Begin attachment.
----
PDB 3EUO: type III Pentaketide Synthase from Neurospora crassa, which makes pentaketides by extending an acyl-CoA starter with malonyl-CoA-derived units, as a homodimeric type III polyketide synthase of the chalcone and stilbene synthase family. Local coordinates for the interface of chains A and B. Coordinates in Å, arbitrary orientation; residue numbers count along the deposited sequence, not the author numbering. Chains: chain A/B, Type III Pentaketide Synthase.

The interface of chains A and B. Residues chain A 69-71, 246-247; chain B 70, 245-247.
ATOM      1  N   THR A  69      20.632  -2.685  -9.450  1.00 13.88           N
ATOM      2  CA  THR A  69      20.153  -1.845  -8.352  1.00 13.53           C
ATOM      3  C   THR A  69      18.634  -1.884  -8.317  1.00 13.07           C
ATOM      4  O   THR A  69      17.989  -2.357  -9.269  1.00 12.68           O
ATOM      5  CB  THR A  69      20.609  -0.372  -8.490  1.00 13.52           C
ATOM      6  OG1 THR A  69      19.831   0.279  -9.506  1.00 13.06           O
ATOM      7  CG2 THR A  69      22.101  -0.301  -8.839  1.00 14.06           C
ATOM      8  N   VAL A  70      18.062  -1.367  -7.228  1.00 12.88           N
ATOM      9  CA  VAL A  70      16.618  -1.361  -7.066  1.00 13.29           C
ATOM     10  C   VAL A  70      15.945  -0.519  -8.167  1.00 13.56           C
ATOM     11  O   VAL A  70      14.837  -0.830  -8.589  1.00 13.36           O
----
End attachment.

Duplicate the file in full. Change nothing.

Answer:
PDB 3EUO: type III Pentaketide Synthase from Neurospora crassa, which makes pentaketides by extending an acyl-CoA starter with malonyl-CoA-derived units, as a homodimeric type III polyketide synthase of the chalcone and stilbene synthase family. Local coordinates for the interface of chains A and B. Coordinates in Å, arbitrary orientation; residue numbers count along the deposited sequence, not the author numbering. Chains: chain A/B, Type III Pentaketide Synthase.

The interface of chains A and B. Residues chain A 69-71, 246-247; chain B 70, 245-247.
ATOM      1  N   THR A  69      20.632  -2.685  -9.450  1.00 13.88           N
ATOM      2  CA  THR A  69      20.153  -1.845  -8.352  1.00 13.53           C
ATOM      3  C   THR A  69      18.634  -1.884  -8.317  1.00 13.07           C
ATOM      4  O   THR A  69      17.989  -2.357  -9.269  1.00 12.68           O
ATOM      5  CB  THR A  69      20.609  -0.372  -8.490  1.00 13.52           C
ATOM      6  OG1 THR A  69      19.831   0.279  -9.506  1.00 13.06           O
ATOM      7  CG2 THR A  69      22.101  -0.301  -8.839  1.00 14.06           C
ATOM      8  N   VAL A  70      18.062  -1.367  -7.228  1.00 12.88           N
ATOM      9  CA  VAL A  70      16.618  -1.361  -7.066  1.00 13.29           C
ATOM     10  C   VAL A  70      15.945  -0.519  -8.167  1.00 13.56           C
ATOM     11  O   VAL A  70      14.837  -0.830  -8.589  1.00 13.36           O